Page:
We’re complementary opposites. Amanda brings the science and the wonder, but also an awareness of how technology unsteadily unfolds. Charles brings the skepticism of one who has studied human tragedy on Earth, but also the optimism of one who loves the nature in us all. Amanda would eagerly accept a one-way ticket off the Earth to fulfill her drive for adventure and her vision for the future. Charles can hardly sit still through a red-eye flight and cannot imagine saying good-bye to the snow, sea, and fresh air of this world.
We’ll never be rich enough to send everyone off to another celestial body, but it isn’t hard to imagine a day when governments or the very rich begin thinking of a spaceship as a lifeboat—or an ark. People are already thinking that way. In 2008, the Svalbard Global Seed Vault opened, deep inside a frozen mountain on an island halfway between Norway and the North Pole, to preserve millions of plant lines in case of disaster or apocalypse. An off-world colony would likewise shield a store of human genes out of the way of any earthly harm.
But, unlike seeds, human beings don’t stay the same when you put them in safe storage. An extraterrestrial colony might begin as an annex to Earth, preserving our species, but it would develop into a world of its own, with its own culture, government, and future. Within a generation the Earth could be a foreign place to children born under an orange sky. For them, the smell of recycled air, not fresh breezes, would carry the nostalgic sense of home.
We envision their sky as orange because our scenario for this future leads us to Titan. Why Titan? We have screened each of the places colonists could go to find one where the requirements of human safety and sustenance can be met without direct support from Earth and without end. The process of constructing a scenario led us to this wet, energy-rich object in the outer solar system.
We aren’t exactly predicting that a colony will be built there, and we certainly don’t know when it will happen. A scenario is a way of organizing an investigation of the future, not a prediction. This powerful exercise generates a thought experiment that anyone can run in his or her own mind, using the hard information we provide. As you come with us through this journey into a possible future, you will find all the facts for your own thought experiment to see if your reasoning brings you to Titan, too.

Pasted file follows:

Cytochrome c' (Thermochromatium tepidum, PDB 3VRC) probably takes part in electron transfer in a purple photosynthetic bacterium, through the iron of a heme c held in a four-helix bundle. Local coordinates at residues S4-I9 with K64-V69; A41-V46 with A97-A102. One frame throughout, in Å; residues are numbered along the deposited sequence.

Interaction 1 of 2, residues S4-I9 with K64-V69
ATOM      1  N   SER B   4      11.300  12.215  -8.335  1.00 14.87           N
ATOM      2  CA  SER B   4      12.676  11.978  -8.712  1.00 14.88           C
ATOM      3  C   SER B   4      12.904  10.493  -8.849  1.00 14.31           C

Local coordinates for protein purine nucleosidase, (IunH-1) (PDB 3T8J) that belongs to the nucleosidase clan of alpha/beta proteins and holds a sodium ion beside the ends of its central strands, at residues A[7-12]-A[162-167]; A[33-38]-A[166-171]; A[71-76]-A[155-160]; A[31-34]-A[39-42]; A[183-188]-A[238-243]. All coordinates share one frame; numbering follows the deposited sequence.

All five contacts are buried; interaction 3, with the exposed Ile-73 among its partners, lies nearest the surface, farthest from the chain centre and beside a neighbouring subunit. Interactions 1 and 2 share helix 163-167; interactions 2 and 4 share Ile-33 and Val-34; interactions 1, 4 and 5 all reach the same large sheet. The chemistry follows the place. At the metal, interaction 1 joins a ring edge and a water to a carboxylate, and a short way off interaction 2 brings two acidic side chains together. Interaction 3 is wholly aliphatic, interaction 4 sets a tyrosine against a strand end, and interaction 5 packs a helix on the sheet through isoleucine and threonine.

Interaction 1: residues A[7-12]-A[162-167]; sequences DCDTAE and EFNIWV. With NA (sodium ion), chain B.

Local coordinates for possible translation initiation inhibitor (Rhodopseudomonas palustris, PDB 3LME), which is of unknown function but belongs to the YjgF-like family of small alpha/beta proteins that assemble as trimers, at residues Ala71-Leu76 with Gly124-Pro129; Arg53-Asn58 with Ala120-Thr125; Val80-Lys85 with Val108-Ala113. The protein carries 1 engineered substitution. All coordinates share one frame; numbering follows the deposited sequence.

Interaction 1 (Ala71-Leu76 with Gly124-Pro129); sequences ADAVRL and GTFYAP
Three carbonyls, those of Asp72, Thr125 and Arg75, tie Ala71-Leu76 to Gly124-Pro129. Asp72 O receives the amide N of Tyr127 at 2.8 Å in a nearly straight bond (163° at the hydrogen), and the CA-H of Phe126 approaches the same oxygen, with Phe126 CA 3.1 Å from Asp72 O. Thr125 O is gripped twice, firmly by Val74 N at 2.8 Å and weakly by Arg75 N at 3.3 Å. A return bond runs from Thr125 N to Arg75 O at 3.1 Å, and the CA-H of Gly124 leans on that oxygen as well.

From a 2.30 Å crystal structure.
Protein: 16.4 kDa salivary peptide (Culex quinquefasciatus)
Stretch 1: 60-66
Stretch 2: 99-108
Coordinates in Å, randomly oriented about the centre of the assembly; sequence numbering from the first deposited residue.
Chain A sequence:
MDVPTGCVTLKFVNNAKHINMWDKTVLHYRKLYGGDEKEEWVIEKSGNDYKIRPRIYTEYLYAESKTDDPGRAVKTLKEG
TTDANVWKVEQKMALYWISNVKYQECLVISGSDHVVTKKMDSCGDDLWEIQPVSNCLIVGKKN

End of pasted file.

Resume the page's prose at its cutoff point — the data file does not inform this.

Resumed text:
The book’s structure reflects this interplay of hard science and intriguing projections. Alternating sections cover reality and the future scenario. Sections labeled “Present” report the technology and ideas that already exist and tell the stories of the real people bringing space closer. Sections labeled “Future” project a scenario that responds to forces and opportunities that seem to us likely, as well as some whimsical predictions. The book interweaves these two modes to create an integrated picture of what’s known and where that knowledge could lead. Readers are free to reach their own conclusions.
Building a self-sustaining space colony is several decades and technology steps away. But many space scientists and engineers think about it, because it represents the kind of adventure that brought them into the field in the first place. And because it raises fascinating questions about today’s technology, research, and space industry. Indeed, the goal of moving people to a new planet is the strongest justification for a manned U.S. space program.
We’ve started with the current state of space science, then asked how we could get to another celestial body and build a colony there, where we would go, and why it might really happen. To be credible, the scenario must respond to these three questions—how, where, and why—with answers that are based in today’s reality. That’s why the book uses alternating sections: so the present can inform the future for each of the three questions.
The question of how addresses the technology of both advanced propulsion and the design of conventional spacecraft as they become commonplace. As the business of spaceflight becomes assimilated into our everyday lives, economics holds the key. The commercial spaceflight industry is transforming our sense of possibility. Using Silicon Valley’s money and innovative confidence, it will soon bring mass space products to the market. This industry looks something like the computer business did when Steve Jobs and Bill Gates were leaving their garages: ready for a rapid spread beyond the confines of expensive, centralized government projects and into making space travel safe, repeatable, and affordable. As that happens, the cost of lifting materials to weightlessness will fall dramatically, transforming the practicality of every space endeavor.